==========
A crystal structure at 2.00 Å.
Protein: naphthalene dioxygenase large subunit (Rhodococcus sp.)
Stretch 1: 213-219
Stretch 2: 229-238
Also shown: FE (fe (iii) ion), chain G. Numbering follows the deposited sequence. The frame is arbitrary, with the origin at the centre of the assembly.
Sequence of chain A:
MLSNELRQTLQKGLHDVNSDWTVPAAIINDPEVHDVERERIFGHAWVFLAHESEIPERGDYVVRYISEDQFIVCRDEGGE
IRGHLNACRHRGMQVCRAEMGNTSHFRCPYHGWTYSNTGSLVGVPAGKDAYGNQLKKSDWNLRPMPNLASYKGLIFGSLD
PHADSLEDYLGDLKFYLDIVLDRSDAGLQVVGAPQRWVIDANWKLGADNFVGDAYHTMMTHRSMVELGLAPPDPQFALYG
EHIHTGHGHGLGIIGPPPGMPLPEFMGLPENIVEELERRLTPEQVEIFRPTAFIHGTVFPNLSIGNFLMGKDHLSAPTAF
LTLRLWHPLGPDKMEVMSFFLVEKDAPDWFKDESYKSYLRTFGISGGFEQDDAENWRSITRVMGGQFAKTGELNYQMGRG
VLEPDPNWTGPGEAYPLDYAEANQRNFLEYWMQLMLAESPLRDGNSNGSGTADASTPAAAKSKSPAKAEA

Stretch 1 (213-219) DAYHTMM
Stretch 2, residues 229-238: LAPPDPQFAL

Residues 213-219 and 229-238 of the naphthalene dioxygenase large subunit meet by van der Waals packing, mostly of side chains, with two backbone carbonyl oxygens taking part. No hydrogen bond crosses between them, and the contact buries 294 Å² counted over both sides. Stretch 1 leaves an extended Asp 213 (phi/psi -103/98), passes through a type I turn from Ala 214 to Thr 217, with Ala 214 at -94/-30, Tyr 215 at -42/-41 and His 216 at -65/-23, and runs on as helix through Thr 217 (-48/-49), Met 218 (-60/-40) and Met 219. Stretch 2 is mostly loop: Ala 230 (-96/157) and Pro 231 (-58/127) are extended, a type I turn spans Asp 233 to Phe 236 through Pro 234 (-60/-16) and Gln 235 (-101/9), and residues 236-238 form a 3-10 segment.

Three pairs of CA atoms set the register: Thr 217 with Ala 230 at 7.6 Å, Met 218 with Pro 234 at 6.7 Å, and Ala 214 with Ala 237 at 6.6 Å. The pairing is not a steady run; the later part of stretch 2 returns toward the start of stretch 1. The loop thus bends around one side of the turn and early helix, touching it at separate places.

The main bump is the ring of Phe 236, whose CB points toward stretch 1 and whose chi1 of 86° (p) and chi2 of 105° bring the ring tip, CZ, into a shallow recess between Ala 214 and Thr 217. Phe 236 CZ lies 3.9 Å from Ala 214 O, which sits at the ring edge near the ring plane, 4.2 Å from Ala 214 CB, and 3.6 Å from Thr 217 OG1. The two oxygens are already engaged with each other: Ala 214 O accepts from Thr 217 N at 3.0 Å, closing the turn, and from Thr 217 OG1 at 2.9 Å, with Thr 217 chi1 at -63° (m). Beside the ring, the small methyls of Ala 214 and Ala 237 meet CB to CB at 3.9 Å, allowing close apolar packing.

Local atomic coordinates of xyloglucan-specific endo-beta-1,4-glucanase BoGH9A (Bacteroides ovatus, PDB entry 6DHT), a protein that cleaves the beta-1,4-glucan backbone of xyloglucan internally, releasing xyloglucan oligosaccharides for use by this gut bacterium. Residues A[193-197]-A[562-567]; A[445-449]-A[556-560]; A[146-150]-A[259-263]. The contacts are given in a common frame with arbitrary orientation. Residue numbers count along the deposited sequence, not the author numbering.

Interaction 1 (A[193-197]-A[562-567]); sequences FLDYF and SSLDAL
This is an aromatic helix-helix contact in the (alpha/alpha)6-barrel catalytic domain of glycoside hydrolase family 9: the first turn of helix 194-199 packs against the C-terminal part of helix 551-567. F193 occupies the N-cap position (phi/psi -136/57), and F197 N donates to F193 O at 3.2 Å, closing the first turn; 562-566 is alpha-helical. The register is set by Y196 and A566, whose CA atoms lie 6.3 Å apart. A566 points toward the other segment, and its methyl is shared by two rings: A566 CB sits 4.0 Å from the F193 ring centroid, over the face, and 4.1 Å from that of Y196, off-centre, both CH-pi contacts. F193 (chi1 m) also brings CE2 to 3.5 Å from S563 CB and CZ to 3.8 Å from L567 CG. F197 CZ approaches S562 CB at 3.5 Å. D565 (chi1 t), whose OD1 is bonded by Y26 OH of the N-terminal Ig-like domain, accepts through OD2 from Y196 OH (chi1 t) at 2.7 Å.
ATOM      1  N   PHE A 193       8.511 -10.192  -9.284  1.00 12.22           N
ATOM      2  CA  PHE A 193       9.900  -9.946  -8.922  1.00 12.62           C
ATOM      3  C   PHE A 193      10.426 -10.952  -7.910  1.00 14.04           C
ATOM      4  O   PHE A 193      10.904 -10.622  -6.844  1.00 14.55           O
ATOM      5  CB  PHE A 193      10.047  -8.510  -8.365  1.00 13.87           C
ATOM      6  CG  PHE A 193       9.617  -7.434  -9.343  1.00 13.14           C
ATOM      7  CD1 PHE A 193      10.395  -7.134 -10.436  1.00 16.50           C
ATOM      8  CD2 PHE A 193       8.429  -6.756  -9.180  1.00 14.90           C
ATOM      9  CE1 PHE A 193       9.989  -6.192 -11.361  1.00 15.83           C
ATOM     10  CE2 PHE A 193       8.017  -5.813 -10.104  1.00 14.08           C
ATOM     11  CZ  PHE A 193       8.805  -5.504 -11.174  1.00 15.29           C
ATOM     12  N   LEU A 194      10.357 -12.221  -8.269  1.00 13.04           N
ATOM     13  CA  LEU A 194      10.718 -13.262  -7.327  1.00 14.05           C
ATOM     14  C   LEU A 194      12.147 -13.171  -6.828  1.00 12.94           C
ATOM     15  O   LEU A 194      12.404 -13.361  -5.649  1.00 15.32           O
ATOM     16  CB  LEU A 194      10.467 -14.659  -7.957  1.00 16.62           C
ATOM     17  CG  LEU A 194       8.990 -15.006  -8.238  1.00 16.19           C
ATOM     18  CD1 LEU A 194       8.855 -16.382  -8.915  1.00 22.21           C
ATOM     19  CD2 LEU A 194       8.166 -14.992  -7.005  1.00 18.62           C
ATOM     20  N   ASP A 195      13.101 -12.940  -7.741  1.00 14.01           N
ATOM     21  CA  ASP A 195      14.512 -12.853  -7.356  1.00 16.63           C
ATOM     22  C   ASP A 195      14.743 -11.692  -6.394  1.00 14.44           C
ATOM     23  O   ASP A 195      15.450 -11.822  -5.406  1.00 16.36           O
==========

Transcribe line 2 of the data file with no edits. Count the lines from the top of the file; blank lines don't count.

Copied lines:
Protein: naphthalene dioxygenase large subunit (Rhodococcus sp.)